A 4 year-old- female child was presented with epigastric pain, bone pain and pallor on july, 20, 2011. On physical examination, distinct hepatomegaly and mild splenomegaly were detected. There was no evidence of hepatic dysfunction and hypersplen-ism. CBC revealed hemoglobin 62 g/L, platelets 17x109/L, WBC 19,2x109/L. Sedimentation rate was 72 mm/hour. The peripheral blood examination was filled with blasts. About 80% of bone marrow was infiltrated by blast cells in an diffuse interstitial pattern. Blastic cells were positive for CD117 and mast cell tryptase by immunohistochemical staining (Figure 3A,B,C) and flow cytometry was revealed CD33, 13, MPO, HLADR,CD34, CD117,CD2 expression. Cytogenetic studies showed t (8,21) and 18, 19, 20 chromosomal monosomy, respectively. The case 3 was also diagnosed as MML. The patient has achieved remission after chemotherapy (AML-BFM-2004 protocol) and bone marrow transplantation are preparing.

Figure 1. Case 1, Bone marrow biopsy; A: Hypercellular bone marrow with multifocal, dense, spindle to round shaped cells accumulation (HE, x 100), B:CD117 immunopositivity in blastic cells (x 200),C: Mast Cell Tryptase immunopositiv-ity in blastic cells (x 200)

Figure 2. Case 2, Bone marrow biopsy; A: The blasts were showing a diffuse interstitial pattern (HE, x200),B: CD117 immunopositivity in blastic cells (x 200), C: Mast Cell Tryptase immunopositivity in blastic cells (x 200)

Figure 3. Case 3, Bone marrow biopsy; A: The blasts were showing a diffuse interstitial pattern (HE, x 200)B: CD117 immunopositivity in blastic cells (x 200), C: Mast Cell Tryptase immunopositivity in blastic cells (x 200)


Mastocytosis is defined as a clonal, neoplastic proliferation of mast cells with collection in one or multiple organ [2]. It is characterized by multifocal compact clusters or cohesive infiltrates of abnormal mast cells. Mastocytosis is divided into subtypes based on clinical findings and distribution of the disease [3].

Mastocytosis may occur at any age. Cutaneous mastocytosis is most commonly seen in childhood and may be at birth. Systemic mastocytosis is generally diagnosed after the second decade. About 80% of patients with mastocytosis have findings of skin involvement. In systemic mastocytosis the bone marrow is almost always involved [1].

In cutaneous mastocytosis (CM), mast cell infiltration is limited to the skin and typically seen together with articular symptoms in childhood. Clinical progress is benign and may regress spontaneously. The adult cutaneous disease has an indolent course [4].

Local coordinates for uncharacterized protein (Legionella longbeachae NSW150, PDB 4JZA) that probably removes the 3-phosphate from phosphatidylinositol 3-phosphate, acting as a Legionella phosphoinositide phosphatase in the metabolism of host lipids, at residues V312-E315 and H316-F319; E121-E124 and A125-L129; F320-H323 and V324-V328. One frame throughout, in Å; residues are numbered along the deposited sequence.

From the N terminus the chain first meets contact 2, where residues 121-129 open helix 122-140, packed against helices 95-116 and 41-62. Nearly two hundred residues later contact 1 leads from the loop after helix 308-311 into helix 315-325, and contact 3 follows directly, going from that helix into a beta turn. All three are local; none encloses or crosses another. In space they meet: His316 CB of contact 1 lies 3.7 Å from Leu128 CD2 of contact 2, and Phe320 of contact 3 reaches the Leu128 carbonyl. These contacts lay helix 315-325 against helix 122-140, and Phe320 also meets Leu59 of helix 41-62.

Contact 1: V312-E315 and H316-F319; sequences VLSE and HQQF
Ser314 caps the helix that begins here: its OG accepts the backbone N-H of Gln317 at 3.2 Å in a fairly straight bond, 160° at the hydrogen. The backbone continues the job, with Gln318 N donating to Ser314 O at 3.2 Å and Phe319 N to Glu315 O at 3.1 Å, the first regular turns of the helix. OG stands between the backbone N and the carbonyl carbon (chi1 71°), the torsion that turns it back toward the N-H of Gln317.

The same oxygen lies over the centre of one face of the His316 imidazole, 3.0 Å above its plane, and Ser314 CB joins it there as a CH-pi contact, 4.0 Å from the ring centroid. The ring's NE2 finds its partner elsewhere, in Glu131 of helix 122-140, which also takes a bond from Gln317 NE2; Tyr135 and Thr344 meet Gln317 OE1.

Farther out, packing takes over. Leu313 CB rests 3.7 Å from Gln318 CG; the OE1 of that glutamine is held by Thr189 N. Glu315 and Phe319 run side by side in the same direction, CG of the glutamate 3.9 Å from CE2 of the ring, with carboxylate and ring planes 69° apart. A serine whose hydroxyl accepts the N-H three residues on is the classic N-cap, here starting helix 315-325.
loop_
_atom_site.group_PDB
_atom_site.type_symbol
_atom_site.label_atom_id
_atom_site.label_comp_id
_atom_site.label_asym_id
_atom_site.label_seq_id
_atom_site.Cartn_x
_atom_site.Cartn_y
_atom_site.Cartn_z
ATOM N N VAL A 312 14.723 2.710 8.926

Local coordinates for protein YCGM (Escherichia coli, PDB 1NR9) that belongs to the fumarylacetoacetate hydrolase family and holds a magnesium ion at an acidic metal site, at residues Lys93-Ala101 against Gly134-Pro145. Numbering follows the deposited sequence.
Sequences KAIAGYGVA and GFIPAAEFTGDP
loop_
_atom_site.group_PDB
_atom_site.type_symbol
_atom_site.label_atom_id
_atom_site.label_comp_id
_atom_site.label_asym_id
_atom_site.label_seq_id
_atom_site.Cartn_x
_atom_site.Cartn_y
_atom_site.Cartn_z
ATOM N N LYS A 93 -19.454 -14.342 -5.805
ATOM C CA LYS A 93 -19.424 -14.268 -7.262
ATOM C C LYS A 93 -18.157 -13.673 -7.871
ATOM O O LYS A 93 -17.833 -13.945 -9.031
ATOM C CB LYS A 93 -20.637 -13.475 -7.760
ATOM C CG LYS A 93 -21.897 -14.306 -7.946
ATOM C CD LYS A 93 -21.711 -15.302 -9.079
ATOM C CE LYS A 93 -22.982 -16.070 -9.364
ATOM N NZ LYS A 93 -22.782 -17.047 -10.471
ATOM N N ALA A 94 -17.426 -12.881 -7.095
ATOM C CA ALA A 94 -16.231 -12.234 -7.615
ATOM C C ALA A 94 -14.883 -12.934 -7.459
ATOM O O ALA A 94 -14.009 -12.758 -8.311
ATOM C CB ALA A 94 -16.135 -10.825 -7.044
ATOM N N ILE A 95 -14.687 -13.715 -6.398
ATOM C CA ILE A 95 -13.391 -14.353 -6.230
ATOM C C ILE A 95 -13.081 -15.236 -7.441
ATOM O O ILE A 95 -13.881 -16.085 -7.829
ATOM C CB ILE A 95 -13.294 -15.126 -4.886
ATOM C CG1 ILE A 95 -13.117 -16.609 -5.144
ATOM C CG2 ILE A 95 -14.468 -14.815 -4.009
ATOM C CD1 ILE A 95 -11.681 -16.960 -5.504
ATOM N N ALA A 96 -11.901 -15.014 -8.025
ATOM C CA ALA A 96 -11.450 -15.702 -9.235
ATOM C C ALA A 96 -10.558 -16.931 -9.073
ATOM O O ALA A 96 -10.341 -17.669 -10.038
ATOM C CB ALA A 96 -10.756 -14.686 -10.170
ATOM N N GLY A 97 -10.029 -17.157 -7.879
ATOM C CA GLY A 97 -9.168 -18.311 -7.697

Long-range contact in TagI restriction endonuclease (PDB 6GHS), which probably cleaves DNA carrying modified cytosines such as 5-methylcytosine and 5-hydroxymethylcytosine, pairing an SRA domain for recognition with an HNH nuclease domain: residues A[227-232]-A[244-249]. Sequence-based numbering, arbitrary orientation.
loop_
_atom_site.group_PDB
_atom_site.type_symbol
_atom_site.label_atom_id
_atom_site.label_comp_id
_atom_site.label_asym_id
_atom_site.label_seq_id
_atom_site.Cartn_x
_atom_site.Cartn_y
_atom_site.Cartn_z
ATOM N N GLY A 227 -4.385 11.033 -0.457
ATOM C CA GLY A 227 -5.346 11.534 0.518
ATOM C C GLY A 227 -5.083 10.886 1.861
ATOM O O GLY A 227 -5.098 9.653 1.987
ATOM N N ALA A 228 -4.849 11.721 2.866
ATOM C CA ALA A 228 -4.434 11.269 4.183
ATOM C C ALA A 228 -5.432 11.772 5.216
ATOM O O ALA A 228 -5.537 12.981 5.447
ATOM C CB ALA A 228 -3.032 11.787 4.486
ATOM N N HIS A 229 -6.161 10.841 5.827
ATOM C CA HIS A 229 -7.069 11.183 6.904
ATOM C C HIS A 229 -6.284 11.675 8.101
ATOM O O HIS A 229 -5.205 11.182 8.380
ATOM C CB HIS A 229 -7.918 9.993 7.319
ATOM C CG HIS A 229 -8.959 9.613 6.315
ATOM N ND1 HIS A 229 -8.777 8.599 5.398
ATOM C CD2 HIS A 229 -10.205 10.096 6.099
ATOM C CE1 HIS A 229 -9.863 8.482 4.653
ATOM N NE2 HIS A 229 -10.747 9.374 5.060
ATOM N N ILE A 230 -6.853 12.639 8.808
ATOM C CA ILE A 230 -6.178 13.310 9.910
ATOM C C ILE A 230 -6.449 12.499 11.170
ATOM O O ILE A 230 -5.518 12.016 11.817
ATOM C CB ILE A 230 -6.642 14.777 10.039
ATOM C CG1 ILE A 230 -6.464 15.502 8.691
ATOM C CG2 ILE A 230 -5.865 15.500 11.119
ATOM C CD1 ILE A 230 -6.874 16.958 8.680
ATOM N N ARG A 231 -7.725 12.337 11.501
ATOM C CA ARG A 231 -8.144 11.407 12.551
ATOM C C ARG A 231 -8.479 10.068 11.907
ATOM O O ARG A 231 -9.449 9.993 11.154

The diagnosis of SM requires one major and one minor criterion or at least three minor criteria of classification of WHO 2008. While Indolent SM must have one or more "B" findings, 2 or more "B" findings are required for diagnosing SM. ASM and MCL are required one or more "C" findings [1].

Our first case provides at least one major and one minor criteria for SM diagnosis, according to the WHO 2008 classification. He has also "C" findings with the platelet counts 50x109/L. Therefore our case is compatible with the ASM. SM may also be associated with a SM-AHNMD, such as myelo-dysplastic syndromes (MDS), myeloproliferative neoplasms (MPN), acute leukemia, lymphoma, or plasma cell myeloma. In SM-AHNMD, full WHO diagnostic criteria for both SM and the AHNMD should

provide. AML develops as a second malignancy for about 20-30% of patients with SM. On histopathologic examination the mast cells and the cells representing AML are seen as separate areas [5,6].

MCL is a rare and aggressive type of SM [7]. It is characterized by the leukemic spread of mast cells. The bone marrow and other extracutane-ous organs infiltrated by atypical mast cells, which composed of diffuse and/or multifocal dense areas. Neoplastic cells show the properties of SM. Additional clonal myeloid disease does not exist.

MML is a rare disease that has previously been described in patients with advanced myeloid neoplasms (most commonly refractory anemia with excess blasts, a subtype of MDS, or AML) with elevated numbers of immature atypical mast cells who do not meet full criteria for SM [1,4,8,9,10]. MML typically presents with an increase in myeloblasts (>5%) as well as >10% metachromatic blasts in the peripheral blood and/or bone marrow but without focal dense mast cell infiltrates, without mast cell expression of CD2 or CD25 and without evidence of the D816V KIT mutation by PCR (Table1).